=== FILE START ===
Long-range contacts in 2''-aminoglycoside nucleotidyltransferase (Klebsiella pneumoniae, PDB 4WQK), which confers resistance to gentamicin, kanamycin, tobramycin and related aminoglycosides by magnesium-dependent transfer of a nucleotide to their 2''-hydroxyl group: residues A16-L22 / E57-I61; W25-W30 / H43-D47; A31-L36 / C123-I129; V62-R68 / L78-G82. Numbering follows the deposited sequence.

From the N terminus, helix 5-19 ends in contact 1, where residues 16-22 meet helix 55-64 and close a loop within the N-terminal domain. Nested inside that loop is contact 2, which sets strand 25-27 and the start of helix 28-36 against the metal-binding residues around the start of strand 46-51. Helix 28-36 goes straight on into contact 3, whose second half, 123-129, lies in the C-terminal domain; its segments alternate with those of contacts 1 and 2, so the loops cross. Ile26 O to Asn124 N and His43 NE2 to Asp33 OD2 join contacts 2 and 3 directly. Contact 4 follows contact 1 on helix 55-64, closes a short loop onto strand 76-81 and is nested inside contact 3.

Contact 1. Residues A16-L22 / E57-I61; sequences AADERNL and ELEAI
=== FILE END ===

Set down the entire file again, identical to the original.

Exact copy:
Long-range contacts in 2''-aminoglycoside nucleotidyltransferase (Klebsiella pneumoniae, PDB 4WQK), which confers resistance to gentamicin, kanamycin, tobramycin and related aminoglycosides by magnesium-dependent transfer of a nucleotide to their 2''-hydroxyl group: residues A16-L22 / E57-I61; W25-W30 / H43-D47; A31-L36 / C123-I129; V62-R68 / L78-G82. Numbering follows the deposited sequence.

From the N terminus, helix 5-19 ends in contact 1, where residues 16-22 meet helix 55-64 and close a loop within the N-terminal domain. Nested inside that loop is contact 2, which sets strand 25-27 and the start of helix 28-36 against the metal-binding residues around the start of strand 46-51. Helix 28-36 goes straight on into contact 3, whose second half, 123-129, lies in the C-terminal domain; its segments alternate with those of contacts 1 and 2, so the loops cross. Ile26 O to Asn124 N and His43 NE2 to Asp33 OD2 join contacts 2 and 3 directly. Contact 4 follows contact 1 on helix 55-64, closes a short loop onto strand 76-81 and is nested inside contact 3.

Contact 1. Residues A16-L22 / E57-I61; sequences AADERNL and ELEAI